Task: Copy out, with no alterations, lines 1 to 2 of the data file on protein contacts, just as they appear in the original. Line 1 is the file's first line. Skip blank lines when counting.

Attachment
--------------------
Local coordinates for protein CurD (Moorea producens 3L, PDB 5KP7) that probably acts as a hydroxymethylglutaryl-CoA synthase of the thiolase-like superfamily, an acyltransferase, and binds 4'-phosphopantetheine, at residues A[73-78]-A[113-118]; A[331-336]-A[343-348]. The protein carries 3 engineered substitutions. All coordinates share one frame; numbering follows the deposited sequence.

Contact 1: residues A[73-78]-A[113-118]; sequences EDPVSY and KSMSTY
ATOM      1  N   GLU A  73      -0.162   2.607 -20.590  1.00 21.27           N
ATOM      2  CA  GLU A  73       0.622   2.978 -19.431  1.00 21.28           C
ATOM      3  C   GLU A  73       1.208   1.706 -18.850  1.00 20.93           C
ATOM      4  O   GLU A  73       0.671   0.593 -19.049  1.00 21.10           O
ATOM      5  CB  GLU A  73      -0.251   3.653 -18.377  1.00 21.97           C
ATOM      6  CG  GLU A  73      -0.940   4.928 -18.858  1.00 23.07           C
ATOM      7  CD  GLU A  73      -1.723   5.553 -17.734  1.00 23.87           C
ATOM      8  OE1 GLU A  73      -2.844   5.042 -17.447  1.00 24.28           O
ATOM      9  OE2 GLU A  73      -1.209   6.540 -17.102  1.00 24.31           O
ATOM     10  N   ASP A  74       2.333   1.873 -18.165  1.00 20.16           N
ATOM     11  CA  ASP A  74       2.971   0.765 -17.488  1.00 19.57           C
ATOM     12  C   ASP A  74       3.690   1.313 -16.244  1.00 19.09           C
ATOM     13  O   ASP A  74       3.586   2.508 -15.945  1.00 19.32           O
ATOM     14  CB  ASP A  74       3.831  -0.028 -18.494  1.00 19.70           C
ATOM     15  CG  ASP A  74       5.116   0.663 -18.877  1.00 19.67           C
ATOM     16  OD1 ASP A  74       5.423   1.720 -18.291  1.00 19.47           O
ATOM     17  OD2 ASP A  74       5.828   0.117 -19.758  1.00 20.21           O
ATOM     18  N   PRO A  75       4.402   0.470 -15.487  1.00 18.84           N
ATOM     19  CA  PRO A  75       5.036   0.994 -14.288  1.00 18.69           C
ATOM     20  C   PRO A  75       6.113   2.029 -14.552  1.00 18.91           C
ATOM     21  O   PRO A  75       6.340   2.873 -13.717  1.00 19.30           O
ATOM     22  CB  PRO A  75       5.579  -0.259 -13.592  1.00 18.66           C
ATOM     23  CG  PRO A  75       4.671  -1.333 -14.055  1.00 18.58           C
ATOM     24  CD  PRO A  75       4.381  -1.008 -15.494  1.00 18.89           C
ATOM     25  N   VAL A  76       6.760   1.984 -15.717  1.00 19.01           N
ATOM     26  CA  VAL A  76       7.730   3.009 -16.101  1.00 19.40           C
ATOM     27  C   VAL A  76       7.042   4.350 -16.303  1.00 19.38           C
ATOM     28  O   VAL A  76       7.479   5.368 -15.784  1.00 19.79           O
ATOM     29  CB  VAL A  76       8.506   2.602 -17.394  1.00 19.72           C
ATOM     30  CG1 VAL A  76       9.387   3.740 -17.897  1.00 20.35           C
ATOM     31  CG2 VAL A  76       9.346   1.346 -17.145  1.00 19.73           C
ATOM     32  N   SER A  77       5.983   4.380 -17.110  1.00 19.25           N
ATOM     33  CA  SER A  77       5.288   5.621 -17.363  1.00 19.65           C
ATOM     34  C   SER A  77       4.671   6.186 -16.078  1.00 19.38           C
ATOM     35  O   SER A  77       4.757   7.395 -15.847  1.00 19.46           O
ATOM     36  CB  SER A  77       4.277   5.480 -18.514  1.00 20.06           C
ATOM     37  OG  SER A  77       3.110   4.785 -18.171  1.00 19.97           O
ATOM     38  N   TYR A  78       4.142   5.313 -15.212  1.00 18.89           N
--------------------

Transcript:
Local coordinates for protein CurD (Moorea producens 3L, PDB 5KP7) that probably acts as a hydroxymethylglutaryl-CoA synthase of the thiolase-like superfamily, an acyltransferase, and binds 4'-phosphopantetheine, at residues A[73-78]-A[113-118]; A[331-336]-A[343-348]. The protein carries 3 engineered substitutions. All coordinates share one frame; numbering follows the deposited sequence.

Contact 1: residues A[73-78]-A[113-118]; sequences EDPVSY and KSMSTY